A Cabinet of Curious Living, Shaelena Morley 2012
WEEK 3: TOY CITY/ APRĂˆS CITY
APRÈS CITY AA Summer School 2012
Each of the toys we have chosen can be manipulated to change their spatial configuration. In doing so, there is a sensory change in how we interact/ experience them. TOYS: FLIP BOOK Animating objects by moving paper was the most primitive form of the animated movies we see today. Creating space through a series of flat images, the book as an object is situated somewhere in between. As a pop-up, it has the potential to be chameleon-like through how it can change its appearance sequentially over time. JACOB’S LADDER A deceivingly simple device, the Jacob’s Ladder plays with stacking and alternating front and back ‘sidedness’ which allows multiple spatial configurations through a seemingly planar system. By flipping one element, the entire set of planes transforms through a domino effect, one which could be carefully controlled to create a thickened boundary that negotiates between spaces on site. MAGIC CUBE Through a series of simple manipulations this cubic object can tell multiple stories through inversion and reconfiguration. With eight smaller cubes brought together to make the larger cube, the faces of each tell a small part of multiple stories which create the larger whole. It has the potential to invert volumes creating interesting shifts between public and private or interior and exterior spaces. POP UP BOOK The ability of making a 3-dimensional form magically appear from planes of paper simply by turning the page is the joy of reading a pop-up book. The detailed mechanisms of paper engineering that make this possible have the potential to work at a much larger scale to create space, reconfigure it or even cause it to disappear altogether! RUSSIAN DOLLS The nesting of a smaller object within a larger object raises questions of how the same form needs to be abstracted as it decreases in scale but also how the fundamental design of the object can work at every scale. As a pop-up it could be installed at varying scales throughout the site, harnessing its formal similarities yet potential programmatic differences.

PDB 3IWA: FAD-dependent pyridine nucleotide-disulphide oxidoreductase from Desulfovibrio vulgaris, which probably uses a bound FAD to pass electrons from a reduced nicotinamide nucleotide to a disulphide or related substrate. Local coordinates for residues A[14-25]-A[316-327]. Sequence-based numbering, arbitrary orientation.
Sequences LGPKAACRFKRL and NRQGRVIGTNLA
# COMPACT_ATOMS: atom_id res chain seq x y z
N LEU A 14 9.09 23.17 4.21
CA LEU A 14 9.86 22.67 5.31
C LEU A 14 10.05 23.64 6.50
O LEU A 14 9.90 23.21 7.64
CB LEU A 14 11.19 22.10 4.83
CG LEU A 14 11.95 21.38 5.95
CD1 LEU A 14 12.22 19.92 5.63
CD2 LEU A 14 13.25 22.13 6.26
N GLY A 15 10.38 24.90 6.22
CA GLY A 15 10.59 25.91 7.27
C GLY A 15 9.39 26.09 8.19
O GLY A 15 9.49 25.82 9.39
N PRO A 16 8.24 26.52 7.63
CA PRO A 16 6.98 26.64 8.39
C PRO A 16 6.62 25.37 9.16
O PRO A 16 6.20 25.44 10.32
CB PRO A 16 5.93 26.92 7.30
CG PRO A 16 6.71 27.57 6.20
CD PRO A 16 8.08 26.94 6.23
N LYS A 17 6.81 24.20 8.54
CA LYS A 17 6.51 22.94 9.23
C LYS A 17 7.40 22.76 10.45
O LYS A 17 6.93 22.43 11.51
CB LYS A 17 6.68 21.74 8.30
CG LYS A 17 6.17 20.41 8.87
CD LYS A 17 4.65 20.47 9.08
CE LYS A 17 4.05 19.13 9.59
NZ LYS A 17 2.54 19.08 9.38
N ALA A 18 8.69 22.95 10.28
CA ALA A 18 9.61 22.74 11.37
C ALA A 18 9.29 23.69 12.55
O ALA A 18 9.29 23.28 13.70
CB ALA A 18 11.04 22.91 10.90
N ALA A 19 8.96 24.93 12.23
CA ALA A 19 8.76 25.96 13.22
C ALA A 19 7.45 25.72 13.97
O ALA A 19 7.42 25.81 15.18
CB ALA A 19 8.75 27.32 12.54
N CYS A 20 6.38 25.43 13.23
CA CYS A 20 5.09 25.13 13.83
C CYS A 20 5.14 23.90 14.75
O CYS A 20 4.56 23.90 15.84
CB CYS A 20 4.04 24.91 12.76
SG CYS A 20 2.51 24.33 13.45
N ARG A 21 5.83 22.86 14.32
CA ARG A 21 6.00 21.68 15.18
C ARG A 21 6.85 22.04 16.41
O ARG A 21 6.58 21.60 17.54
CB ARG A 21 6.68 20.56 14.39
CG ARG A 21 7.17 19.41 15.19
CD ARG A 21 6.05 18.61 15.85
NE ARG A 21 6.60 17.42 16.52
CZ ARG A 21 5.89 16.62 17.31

POP-UP CITY Shaelena Morley & Manijeh Verghese
Inverting Schwitters’ Merzbau through Merzcube, part of Shaelena’s 5th year project Shaelena Morley AADipl 2012; BSc 2008 After studying in Boston and London for the past 9 years, Shaelena is very excited about recently becoming a graduate! Her most recent academic work was an investigation of cultural site generated through collection and how it shapes context. It was during this investigation that she discovered her love of children’s toys and the spatial potential they have. In addition to her studies she has contributed to student publications at the AA. She has also taught architecture in Oxford as part of the Oxbridge Academic Summer Programmes. Shaelena is interested in pop up architecture because of its ability to transform a neighbourhood with maximum impact using minimal gestures and its potential portability in the city.
Unfolding the route through Studio 54, part of Manijeh’s 5th year project Manijeh Verghese AADipl(Hons) 2012; BA 2007 Manijeh recently graduated from the AA and has a degree in Architecture and Mathematics from Wellesley College. She has worked for large and small practices in London and Boston, with two years experience at Foster + Partners. She spent the last two years exploring the idea of context through books of various formats. Her final project was a detective case file challenging the scalar notions of the room and the city. She is a writer for various architectural publications including Icon and is the website editor of Disegno Magazine. She also edits the AA’s triannual newsletter, AArchitecture. Manijeh likes the idea of combining the permanence of architecture with the transient nature of the pop-up book to unfold new urban scenarios that we can inhabit.
programme brief for Unit 4 in the AA Summer School 2012